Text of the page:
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Microsoft Jolts The World

Microsoft JoltThis is going to sting a bit. If you’re a member of the press or provide hardware or software, then WAKE UP! You’re stuck in a 10-year-old mindset, sound like idiots, and better pull your heads out because you are scrambling from behind.

There have been so many technology articles written by the press in the last few months about how surprised they are about Microsoft innovation and how Microsoft is known for old or copied technology. Stop it. That’s revisionist history and plain wrong. Here’s another thing. If you’re going to have a job in the future, do some research and stop passing around the “group think” duplicate content from the Associated Press.

By mid October of 2012, Microsoft Partners worldwide (640,000) were running Windows 8 for nearly a month. I called our Dell rep at that time to order new workstations with Windows 8 and was told release timeframe of Windows 8 workstations was unknown – even though the whole globe knew the official release date of Windows 8 was October 26, 2012. If it wasn’t for the incentive of Christmas sales, I probably couldn’t have ordered workstations for my staff in December.

“Don’t you remember Vista?” That’s what I’ve heard from consultants, small software developers, and even major publishers like Sage. People, “Longhorn” which became Vista was around in 2003. It was a radical change that most people couldn’t digest and the press treated with the same biased disdain as George Bush. That’s a lifetime ago in this industry and you might as well be saying “Do you remember the Apple Lisa?”. It’s not like there is a published Microsoft software life-cycle and you have 5 years to prepare for a new OS version.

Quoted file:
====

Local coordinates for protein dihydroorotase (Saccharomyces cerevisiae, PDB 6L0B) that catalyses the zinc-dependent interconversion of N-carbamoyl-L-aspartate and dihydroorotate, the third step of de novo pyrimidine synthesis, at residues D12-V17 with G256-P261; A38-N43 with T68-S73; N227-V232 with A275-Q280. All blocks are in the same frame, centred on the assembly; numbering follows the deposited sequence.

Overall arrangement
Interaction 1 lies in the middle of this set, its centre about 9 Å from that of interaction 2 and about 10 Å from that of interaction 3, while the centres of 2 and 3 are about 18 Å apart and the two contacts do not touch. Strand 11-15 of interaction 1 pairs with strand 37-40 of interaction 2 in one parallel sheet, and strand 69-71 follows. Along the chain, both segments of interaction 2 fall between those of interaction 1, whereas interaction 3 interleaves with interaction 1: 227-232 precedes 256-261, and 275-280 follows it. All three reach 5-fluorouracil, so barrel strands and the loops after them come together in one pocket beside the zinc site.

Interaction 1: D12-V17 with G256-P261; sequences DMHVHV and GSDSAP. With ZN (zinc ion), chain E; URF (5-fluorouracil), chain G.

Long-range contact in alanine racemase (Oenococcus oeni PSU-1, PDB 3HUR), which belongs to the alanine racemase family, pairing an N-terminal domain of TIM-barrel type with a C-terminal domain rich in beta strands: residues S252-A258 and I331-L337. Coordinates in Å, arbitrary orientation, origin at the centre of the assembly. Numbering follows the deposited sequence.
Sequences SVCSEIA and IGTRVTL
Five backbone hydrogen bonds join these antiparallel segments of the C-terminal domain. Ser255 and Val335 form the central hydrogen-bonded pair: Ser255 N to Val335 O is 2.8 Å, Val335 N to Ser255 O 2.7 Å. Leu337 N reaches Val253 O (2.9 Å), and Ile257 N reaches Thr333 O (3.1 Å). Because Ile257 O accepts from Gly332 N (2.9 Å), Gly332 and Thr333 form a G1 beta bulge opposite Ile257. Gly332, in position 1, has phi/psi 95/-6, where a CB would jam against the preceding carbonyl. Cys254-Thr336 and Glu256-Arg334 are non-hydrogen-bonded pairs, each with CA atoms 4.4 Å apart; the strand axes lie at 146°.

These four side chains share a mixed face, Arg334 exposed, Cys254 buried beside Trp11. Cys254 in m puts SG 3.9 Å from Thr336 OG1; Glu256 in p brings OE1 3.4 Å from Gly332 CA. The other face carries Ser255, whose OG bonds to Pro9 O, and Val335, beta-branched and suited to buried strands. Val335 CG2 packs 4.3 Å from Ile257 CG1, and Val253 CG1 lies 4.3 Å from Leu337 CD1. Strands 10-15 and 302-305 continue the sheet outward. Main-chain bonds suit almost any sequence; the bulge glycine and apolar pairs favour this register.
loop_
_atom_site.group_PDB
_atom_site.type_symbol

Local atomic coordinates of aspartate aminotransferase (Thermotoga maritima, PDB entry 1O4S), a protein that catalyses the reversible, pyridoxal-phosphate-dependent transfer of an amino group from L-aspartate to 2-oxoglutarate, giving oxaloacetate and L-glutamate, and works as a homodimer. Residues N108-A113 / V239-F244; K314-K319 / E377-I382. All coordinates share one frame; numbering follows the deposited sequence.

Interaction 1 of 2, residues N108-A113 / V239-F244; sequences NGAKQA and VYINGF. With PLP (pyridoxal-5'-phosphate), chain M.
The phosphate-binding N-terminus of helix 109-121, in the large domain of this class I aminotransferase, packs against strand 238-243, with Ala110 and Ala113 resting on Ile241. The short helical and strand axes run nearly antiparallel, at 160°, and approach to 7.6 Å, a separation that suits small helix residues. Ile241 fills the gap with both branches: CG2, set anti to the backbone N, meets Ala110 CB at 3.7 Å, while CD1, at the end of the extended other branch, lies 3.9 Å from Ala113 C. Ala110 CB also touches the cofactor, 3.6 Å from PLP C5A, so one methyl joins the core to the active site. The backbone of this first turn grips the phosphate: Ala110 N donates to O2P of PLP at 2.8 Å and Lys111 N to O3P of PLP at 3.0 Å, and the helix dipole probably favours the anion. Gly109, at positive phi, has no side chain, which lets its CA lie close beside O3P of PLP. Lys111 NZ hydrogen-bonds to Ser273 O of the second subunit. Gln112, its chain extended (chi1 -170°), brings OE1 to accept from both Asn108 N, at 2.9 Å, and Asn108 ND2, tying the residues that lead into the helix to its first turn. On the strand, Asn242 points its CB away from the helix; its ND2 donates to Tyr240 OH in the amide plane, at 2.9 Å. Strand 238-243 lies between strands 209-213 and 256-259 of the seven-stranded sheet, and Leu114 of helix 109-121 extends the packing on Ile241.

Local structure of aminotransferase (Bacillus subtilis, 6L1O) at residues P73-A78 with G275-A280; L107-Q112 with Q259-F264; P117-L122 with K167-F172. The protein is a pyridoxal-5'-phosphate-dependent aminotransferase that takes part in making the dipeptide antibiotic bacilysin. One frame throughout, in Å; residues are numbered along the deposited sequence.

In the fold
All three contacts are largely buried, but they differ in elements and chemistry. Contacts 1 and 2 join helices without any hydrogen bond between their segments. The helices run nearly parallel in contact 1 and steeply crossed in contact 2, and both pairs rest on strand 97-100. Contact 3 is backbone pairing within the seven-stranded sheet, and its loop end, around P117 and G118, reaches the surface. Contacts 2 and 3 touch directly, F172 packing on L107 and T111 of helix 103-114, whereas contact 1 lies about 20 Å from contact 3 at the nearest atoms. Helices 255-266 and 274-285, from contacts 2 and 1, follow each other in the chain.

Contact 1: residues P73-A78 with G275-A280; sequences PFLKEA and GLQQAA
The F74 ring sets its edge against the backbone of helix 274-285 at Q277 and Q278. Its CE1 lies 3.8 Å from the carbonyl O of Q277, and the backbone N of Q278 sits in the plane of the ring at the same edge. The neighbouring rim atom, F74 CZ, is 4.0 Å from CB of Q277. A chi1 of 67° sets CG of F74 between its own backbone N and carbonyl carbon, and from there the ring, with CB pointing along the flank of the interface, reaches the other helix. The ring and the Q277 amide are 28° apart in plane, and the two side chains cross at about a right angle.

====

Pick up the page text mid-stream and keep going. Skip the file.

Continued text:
Hypocrite is an understatement for those who gush about the annual purchase of the little changed iPhone or have paid no attention to the Justice Department ruling that Google is not a search monopoly. Versus the handful of Apple products over the years, Microsoft has released hundreds in all aspects of our lives. Part of the legal ruling in favor of Google was the fact of how quickly technology changes using Microsoft as the example, punctuated by how badly our economy was damaged.

We must understand the gaming industry offers a historical microcosm example for the technology industry as a whole. Juggernauts like Atari may fade into oblivion, like NetWare and Blackberry (Apple better be careful). Strong contenders such as Nintendo may wane and then comeback strong ala Wii or like IBM now doing services.  Dominant leaders comparable to Sony were blindsided by Xbox, much like iPhone with Droid.

While pundits have been caught unaware over the last decade, Microsoft has completed an integrated platform from entertainment to productivity, poised to dominate many segments. Office 365 lords over Google Apps nearly 3 to 1 in subscribers, Bing is starting to keep Google honest in search, and Amazon has to be concerned about Azure. Often forgotten is the fact that Microsoft once dominated the smartphone industry prior to the existence of iPhone and is coming back to battle for prominence with Windows Phone. While security risks continue to mount for Java and Flash, Internet Explorer 10 ushers forth an era of pure HTML5 escaping any proprietary languages (including Microsoft Silverlight) and unnecessary fees for apps.

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